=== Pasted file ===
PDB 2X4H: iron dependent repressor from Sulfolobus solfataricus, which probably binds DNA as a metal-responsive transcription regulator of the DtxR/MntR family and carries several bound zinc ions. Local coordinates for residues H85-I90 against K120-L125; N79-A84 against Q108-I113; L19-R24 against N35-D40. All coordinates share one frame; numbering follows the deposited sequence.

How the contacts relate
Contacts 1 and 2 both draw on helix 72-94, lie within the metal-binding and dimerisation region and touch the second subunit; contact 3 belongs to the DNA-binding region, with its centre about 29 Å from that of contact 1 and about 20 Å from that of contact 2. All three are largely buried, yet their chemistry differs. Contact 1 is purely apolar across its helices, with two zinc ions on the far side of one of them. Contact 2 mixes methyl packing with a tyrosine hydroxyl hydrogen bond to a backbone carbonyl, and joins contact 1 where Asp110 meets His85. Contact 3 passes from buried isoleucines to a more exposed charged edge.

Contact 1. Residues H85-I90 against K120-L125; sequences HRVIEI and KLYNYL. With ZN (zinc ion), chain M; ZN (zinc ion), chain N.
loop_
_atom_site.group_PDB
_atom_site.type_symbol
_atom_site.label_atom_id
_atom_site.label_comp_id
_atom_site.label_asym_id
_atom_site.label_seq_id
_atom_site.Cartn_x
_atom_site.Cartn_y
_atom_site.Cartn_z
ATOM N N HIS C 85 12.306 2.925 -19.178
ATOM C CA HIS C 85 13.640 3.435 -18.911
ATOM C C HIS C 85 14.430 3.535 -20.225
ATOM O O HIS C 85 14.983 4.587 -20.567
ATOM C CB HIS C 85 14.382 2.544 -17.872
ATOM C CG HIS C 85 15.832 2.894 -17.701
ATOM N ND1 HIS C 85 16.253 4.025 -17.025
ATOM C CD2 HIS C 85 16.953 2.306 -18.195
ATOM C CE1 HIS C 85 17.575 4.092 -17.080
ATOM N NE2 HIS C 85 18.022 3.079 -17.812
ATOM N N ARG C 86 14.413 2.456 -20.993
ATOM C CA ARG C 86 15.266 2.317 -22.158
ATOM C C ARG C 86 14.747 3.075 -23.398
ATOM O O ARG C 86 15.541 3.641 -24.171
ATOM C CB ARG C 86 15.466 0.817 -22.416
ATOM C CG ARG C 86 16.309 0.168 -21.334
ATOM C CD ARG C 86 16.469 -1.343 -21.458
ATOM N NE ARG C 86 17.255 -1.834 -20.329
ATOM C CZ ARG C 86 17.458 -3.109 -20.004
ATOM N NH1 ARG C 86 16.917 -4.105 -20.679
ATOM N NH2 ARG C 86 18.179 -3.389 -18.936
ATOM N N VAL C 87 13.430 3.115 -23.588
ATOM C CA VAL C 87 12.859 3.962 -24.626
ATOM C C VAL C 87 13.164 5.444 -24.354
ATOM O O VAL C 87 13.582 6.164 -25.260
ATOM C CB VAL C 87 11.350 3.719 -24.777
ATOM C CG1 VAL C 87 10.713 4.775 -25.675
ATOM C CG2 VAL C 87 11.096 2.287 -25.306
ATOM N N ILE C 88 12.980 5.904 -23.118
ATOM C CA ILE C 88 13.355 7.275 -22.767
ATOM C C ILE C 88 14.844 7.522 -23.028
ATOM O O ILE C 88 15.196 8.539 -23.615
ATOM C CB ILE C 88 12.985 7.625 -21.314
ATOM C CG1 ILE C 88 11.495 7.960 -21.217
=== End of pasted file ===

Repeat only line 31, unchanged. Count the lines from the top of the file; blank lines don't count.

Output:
ATOM C CD ARG C 86 16.469 -1.343 -21.458